It is generally a good idea to seek legal advice and act quickly as soon as possible. Depending on the kind of claim, you may need more time to file it. Contesting a Will is possible after probate has taken place and the estate has passed through the hands of its beneficiaries, but taking action before that can be more uncomplicated and more straightforward.

 

Contest a choice for many reasons.

Some think disputing a will is just a matter of dramatic family arguments or legal battles over celebrity estates. However, you might contest a choice for many reasons, and not just on family disputes.

 

Lack of testamentary capacity

With testamentary capacity, someone can make a Will. Anyone who makes a Will must fulfill the following requirements:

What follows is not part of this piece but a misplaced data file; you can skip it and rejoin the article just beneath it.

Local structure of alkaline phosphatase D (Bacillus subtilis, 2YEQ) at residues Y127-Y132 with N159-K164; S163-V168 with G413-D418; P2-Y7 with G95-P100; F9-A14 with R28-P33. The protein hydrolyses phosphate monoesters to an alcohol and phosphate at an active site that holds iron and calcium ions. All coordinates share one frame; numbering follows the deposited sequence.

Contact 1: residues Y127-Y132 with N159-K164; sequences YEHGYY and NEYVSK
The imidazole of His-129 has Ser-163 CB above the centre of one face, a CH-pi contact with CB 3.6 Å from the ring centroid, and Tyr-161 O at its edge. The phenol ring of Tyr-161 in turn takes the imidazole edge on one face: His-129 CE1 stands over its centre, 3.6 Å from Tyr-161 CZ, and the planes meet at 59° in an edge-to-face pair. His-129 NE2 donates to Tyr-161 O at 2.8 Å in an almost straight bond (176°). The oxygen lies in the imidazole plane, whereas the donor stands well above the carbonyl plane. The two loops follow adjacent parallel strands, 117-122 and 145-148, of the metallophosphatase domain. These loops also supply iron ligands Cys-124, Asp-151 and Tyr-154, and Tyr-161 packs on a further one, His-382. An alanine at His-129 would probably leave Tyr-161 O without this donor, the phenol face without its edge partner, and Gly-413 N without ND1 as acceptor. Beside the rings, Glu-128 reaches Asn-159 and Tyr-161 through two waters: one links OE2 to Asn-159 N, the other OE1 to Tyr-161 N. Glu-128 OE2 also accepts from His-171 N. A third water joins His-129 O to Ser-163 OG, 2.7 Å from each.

• Having an understanding that they are making a will
  • The Will specifies how the estate will settle after their death.
  • Understand the assets and value of the estate.
  • Find out who might be owed money from their estate (beneficiaries)
  • A mental illness that impairs their decision-making ability is not allowed.

It is essential that someone is of sound mind and understands the impact of what they are doing before making a valid will. People may begin to lose mental capacity as they near the end of their lives, so they must wait to change their Will or draft a new one until a capacity assessment has shown they are capable. Our testamentary capacity page can provide more information.

 

Lack of valid execution